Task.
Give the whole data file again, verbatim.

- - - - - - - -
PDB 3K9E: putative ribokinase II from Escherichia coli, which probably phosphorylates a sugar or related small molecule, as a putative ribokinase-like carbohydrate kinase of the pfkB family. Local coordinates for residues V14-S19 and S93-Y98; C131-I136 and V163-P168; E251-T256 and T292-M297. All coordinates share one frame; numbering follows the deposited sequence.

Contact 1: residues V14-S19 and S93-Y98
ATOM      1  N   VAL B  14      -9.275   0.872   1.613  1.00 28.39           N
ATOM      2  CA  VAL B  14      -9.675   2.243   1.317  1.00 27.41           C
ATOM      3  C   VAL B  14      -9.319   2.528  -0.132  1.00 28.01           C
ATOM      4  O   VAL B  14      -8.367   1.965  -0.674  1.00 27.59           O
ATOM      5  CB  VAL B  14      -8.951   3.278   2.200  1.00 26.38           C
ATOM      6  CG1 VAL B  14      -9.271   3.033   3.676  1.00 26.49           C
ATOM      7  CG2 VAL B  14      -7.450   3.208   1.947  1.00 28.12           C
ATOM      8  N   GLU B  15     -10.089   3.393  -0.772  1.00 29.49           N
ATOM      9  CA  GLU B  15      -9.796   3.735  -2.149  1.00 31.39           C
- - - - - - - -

PDB 3K9E: putative ribokinase II from Escherichia coli, which probably phosphorylates a sugar or related small molecule, as a putative ribokinase-like carbohydrate kinase of the pfkB family. Local coordinates for residues V14-S19 and S93-Y98; C131-I136 and V163-P168; E251-T256 and T292-M297. All coordinates share one frame; numbering follows the deposited sequence.

Contact 1: residues V14-S19 and S93-Y98
ATOM      1  N   VAL B  14      -9.275   0.872   1.613  1.00 28.39           N
ATOM      2  CA  VAL B  14      -9.675   2.243   1.317  1.00 27.41           C
ATOM      3  C   VAL B  14      -9.319   2.528  -0.132  1.00 28.01           C
ATOM      4  O   VAL B  14      -8.367   1.965  -0.674  1.00 27.59           O
ATOM      5  CB  VAL B  14      -8.951   3.278   2.200  1.00 26.38           C
ATOM      6  CG1 VAL B  14      -9.271   3.033   3.676  1.00 26.49           C
ATOM      7  CG2 VAL B  14      -7.450   3.208   1.947  1.00 28.12           C
ATOM      8  N   GLU B  15     -10.089   3.393  -0.772  1.00 29.49           N
ATOM      9  CA  GLU B  15      -9.796   3.735  -2.149  1.00 31.39           C